Placing the Plame
Valerie Plame (Naomi Watts) is a CIA agent with the only people knowing outside of the agency being her husband and her family. Her position in the agency is relatively important as she is involved with several top secret operations overseas. Her husband Joseph C. Wilson (Sean Penn) is a US diplomat with connections to the Niger and is asked by the CIA to head there to find out if they have sold uranium to Iraq for the construction of weapons of mass destruction. Despite his report stating that no Uranium was sold to Iraq, the Bush administration state the opposite when they make an official statement saying they believe that Iraq had weapons of mass destruction. Infuriated Wilson sends an article to the press stating his findings and how no Uranium was being sold but in turn Plame's cover is revealed by someone which not only leads to her and her family being put in jeopardy but many of her contacts overseas in danger.
What happens when someone who doesn't really follow politics watches a movie based on a political true story directed by a man who has made some exciting action thrillers. Well for me it makes a movie which occasionally spiked my interest but more often than not struggled to grab me. And I don't mean jut the story as Liman's free flowing, jittery camera work also proved to be a road block to my enjoyment.
Now I guess I was never in the target demographic for those who "Fair Game" was made for as whilst I keep a rough tab on political situations I don't have the depth of knowledge of others or follow political stories as closely as others. But that doesn't mean I can't appreciate a movie which does take a political story and dramatizes it and I can appreciate that those with a deep interest in politics especially that surrounding the claims of WMD's in Iraq would find this movie fascination as it brings to light one of the unsavoury aspects of the time. In fact whilst it failed to grip me the story itself was unsettling as to the power and arrogance of a country to do what they liked.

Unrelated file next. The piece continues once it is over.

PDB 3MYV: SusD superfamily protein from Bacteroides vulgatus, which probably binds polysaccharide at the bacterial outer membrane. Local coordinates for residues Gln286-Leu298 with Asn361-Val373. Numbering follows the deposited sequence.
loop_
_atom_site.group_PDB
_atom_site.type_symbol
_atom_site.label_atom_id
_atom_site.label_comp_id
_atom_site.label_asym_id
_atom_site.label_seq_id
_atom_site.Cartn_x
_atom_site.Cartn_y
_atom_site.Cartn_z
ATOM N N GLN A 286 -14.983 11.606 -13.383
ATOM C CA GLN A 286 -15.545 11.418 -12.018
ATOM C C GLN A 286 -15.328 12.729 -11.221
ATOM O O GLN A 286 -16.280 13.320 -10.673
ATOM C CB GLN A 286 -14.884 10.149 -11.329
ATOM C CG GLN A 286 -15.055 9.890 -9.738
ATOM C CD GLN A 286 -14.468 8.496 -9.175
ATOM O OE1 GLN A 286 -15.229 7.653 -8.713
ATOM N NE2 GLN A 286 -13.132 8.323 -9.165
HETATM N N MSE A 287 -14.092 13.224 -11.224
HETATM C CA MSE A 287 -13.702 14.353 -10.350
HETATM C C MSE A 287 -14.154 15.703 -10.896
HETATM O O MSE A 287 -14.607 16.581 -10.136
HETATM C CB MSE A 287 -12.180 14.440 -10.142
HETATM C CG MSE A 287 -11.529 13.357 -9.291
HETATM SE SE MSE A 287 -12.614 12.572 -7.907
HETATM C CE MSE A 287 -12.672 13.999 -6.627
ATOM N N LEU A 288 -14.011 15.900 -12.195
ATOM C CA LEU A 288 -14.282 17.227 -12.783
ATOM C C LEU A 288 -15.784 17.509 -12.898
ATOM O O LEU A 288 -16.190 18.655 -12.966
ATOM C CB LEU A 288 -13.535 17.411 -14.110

But it is not just the story which didn't grab me as unfortunately I found Liman's use of a constantly shifting camera frustrating. The way it nods up and down and so leaves you with this image where one minute an actor's face can be at the top of the screen and then falling of the bottom the next just looked poor. It is the same with the way it moves about, shifts down to something unimportant and then rocket back up all contributed to a style which lead to me finding it preventing me from really getting into the unfolding drama.
The one thing which didn't cause me issue was the performances as through out they are all of a high calibre with Naomi Watts and Sean Penn doing a good job of playing the husband and wife who find themselves in the middle of a political storm. But in a way it feels like this movie is made for those who already know the story as there is no depth of character presented for those who watch with no awareness of the true story.
What this all boils down to is that "Fair Game" probably is a fantastic movie for those who follow politics and take an in depth interest in political situations. But for those who come to "Fair Game" as a movie fan will find not only it hard to get into but director Doug Liman's love of hand held camera work a bit too annoying.